NEW DELHI : India’s gross Goods and Services Tax (GST) revenues hit a fresh high of ₹1,67,540 crore in April, with revenues from goods imports rising 30% year-on-year and domestic transactions along with services imports rising 17%.
The Finance Ministry said that April’s revenues for transactions undertaken in March, reflect a ‘faster recovery’ of business activity, while industry experts attributed part of the surge to a massive uptick in input costs for producers some of which is also visible in high retail prices, as well as new, tighter input credit norms.
Overall GST revenues were 20% higher than a year ago, and 17.9% higher than March 2022 collections of ₹1,42,095 crore with 7.7 crore e-way bills generated in March, 13% higher than February 2022. “For the first time, gross GST collection has crossed ₹1.5 lakh crore mark,” it said.
‘Multiple favourable factors’
“While the GST collections in respect of March have always been high, the record collections are due to multiple favourable factors, including the recent changes on permitting input tax credits only upon timely compliance by the vendors,” said Deloitte India partner M.S. Mani.
Vivek Jalan, partner at Tax Connect Advisory, said the higher revenues not only reflect the continuing economic recovery, but also the tremendous price rise in input costs and the implementation of GSTR 2B under which a recipient can only take credit for inputs, whose suppliers have filed their returns.
Central GST revenues constituted ₹33,159 crore of April’s gross revenues from the tax, while State GST accounted for ₹41,793 crore and Integrated GST made up ₹81,939 crore, including ₹36,705 crore on import of goods.
GST Compensation Cess collections, used to recompense States, grew 13.08% in April over March collections, to touch ₹10,649 crore. The cess collections included ₹857 crore collected on import of goods, marking a 8.9% decline from the ₹941 crore cess from import of goods in March.
“Even though the spike in April’s GST collections partly benefits from year-end adjustments, the all-time high magnitude of inflows is very enthusing, and augurs well for a robust year-on-year growth in the months ahead as well,” said ICRA chief economist Aditi Nayar, adding there is evidence of a healthy pace of economic activity in March despite the escalating geopolitical conflict in Europe.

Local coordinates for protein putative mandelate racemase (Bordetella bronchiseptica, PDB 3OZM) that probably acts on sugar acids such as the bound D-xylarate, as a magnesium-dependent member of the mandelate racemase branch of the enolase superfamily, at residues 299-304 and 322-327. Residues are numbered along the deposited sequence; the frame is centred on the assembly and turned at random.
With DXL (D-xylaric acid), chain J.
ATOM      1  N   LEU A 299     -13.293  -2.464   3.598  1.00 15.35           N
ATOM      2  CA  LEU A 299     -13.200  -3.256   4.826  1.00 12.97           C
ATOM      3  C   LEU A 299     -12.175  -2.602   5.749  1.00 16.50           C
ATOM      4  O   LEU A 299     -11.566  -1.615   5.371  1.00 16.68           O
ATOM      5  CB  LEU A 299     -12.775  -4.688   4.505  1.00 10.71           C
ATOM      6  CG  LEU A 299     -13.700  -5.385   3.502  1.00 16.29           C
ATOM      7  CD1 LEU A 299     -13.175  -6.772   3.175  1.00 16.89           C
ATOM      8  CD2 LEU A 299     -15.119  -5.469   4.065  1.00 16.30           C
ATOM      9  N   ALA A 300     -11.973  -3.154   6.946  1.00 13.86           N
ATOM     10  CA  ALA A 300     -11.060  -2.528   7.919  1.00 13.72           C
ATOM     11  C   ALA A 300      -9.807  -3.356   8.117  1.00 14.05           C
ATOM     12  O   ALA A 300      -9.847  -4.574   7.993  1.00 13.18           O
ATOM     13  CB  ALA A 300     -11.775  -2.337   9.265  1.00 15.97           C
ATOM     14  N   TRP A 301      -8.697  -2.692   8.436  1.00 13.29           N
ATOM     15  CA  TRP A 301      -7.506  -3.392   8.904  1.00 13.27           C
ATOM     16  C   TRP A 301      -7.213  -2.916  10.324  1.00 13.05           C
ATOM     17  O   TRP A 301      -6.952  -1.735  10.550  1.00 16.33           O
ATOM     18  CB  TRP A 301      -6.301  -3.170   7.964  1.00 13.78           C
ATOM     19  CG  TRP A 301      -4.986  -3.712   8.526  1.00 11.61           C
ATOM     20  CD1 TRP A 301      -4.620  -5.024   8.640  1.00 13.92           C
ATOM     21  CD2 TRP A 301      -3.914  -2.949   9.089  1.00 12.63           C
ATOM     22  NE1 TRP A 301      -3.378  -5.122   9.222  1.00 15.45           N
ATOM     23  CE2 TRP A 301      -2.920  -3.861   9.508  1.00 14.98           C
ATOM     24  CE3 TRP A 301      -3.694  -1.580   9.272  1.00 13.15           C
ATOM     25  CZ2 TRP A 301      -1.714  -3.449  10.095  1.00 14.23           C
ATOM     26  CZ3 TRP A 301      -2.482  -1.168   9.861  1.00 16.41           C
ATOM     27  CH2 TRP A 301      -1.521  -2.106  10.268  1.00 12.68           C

Variations in growth trends
There were, however, wide variations in growth trends across States. While Tamil Nadu’s collections grew just 10% in April, Maharashtra saw collections rise by 25%, Odisha 28% Haryana 23% and Andhra Pradesh 22%. Karnataka and Rajasthan recorded a 19% uptick in GST collections, while the growth rate was 17% for Gujarat, and 16% for Telangana, Uttar Pradesh and Delhi.
Six States and Union Territories reported a contraction in revenues from a year ago, including Bihar (-2%), Manipur (-33%), Mizoram (-19%) and Tripura (-3%). GST inflows from Lakshadweep tanked 18% year-on-year, while those in Daman and Diu dropped a sharp 78%.
“The government has settled ₹33,423 crore to the CGST and ₹26,962 crore to the SGST from the IGST. The total revenue of the Centre and the States in April 2022 after regular settlement is ₹66,582 crore for the CGST and ₹68,755 crore for the SGST,” the Ministry said.
“This shows clear improvement in the compliance behaviour, which has been a result of various measures taken by the tax administration to nudge taxpayers to file returns timely, to making compliance easier and smoother and strict enforcement action taken against errant taxpayers identified based on data analytics and artificial intelligence,” the Ministry said in a statement.